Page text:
The Problem with Multitasking
"What gets measured, get managed" - Peter Drucker
Because colleges use GPAs (in context) to sort through applications, many students are painfully aware of their grade average down to a hundredth of a point. Here's a secret though: colleges care very little about hundredths of a point.
Measurements are only valuable at the appropriate level of perspective. Through grades, admissions committees are trying to assess your ability to be successful at your college. Therefore, they want to understand your level of academic achievement in a broader context.
In a basketball game, finishing with a score of 104 to 103 is important. One team wins and one team loses. College admissions just isn't that kind of competition. Students should focus on earning strong grades, but colleges are looking for those of you interested in more than numbers. They care about the level of depth and substance of your intellectual and other pursuits.
Unfortunately, this can easily be misinterpreted. By thinking it is the number of advanced courses and extracurricular activities that constitute depth, students are taking on more than they can chew. Facing the prospect of serious sleep deprivation, it is logical for us to try and multitask our way through it all.
Multitasking is a Misnomer
Most of us feel we are good at multitasking, but science says otherwise. In fact, according to productivity expert, Dave Crenshaw, multitasking doesn’t even really exist. He argues that when we refer to multitasking we are actually talking about background tasking or switch tasking.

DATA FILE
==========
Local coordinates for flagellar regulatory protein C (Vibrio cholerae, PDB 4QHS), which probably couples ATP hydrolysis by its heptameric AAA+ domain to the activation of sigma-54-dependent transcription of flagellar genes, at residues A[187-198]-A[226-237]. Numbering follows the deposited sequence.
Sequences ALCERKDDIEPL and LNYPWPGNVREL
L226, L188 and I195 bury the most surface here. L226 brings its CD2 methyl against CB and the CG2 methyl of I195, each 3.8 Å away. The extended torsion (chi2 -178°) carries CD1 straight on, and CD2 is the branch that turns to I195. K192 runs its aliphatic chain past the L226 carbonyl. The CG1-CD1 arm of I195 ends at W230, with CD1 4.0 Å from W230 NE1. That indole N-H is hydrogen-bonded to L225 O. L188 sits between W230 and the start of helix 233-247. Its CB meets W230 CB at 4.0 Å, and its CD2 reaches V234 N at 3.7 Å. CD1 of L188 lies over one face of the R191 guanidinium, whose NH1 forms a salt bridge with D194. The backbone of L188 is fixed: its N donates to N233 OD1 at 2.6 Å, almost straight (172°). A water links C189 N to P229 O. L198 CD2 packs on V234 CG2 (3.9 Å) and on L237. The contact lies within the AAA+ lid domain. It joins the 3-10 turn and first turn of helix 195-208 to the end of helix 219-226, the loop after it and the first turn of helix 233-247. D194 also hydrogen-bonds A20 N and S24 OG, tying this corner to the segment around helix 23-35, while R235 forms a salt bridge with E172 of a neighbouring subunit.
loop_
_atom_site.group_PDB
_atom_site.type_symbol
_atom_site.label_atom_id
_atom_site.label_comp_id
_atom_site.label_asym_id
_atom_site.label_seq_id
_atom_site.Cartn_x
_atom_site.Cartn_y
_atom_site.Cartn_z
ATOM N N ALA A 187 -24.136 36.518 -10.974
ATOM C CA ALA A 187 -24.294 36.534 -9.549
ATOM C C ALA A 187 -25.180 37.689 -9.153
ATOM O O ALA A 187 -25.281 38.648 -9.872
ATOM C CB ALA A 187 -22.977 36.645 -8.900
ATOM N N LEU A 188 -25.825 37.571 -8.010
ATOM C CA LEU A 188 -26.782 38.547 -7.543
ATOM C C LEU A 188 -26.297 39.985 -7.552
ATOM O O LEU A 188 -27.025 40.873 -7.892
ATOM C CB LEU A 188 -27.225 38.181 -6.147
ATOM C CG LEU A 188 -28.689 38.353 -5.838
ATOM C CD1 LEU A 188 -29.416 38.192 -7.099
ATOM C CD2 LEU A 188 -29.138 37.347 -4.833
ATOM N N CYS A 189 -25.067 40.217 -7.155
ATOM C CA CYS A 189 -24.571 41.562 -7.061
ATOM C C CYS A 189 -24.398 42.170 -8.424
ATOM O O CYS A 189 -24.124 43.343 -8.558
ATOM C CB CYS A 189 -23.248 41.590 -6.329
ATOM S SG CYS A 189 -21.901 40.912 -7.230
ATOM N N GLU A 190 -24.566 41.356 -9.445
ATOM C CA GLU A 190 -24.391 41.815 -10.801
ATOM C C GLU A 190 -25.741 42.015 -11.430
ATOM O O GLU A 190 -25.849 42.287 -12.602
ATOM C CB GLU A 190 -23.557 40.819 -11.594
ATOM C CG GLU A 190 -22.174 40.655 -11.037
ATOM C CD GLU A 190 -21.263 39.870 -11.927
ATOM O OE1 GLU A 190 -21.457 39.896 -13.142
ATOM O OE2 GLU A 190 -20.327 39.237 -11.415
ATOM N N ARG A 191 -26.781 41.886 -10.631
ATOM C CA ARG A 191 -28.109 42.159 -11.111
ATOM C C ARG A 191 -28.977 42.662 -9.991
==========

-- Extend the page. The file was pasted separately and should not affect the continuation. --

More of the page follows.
Background tasking - performing a task while something mindless or mundane occurs in the background. Examples include: exercising or cooking while you listen to music or throwing in a load of laundry while you are talking on the phone. Background tasking can improve productivity overall.
Switch tasking - attempting to do multiple attention-requiring tasks at the same time. In 2021, this is often related to our phones or other devices. If you are trying to study or write an essay, every time a text message or DM comes in it doesn’t feel like a big deal. We answer and keep going with our work.
But each switch in attention incurs switching cost, which includes a loss of time, a decrease in performance, and an increase in stress levels. When most of us say we are “multitasking,” we typically are referring to switch-tasking. For proof of the switching cost, take 5 minutes to watch this video and then try this exercise.
Because it adds up to lost time, more stress and sub-optimal performance, the savviest students (and adults) work to avoid switch tasking as much as possible. It is not easy. We have been trained to receive a dopamine hit every time we get a new notification on our phone, but it can be done.
The first step is to become more conscious of the issue. Try to assess the level of switch tasking in your life and then ask yourself, what actions do I want to take (am I willing to take) to protect my own time, well-being, and ultimately, GPA?
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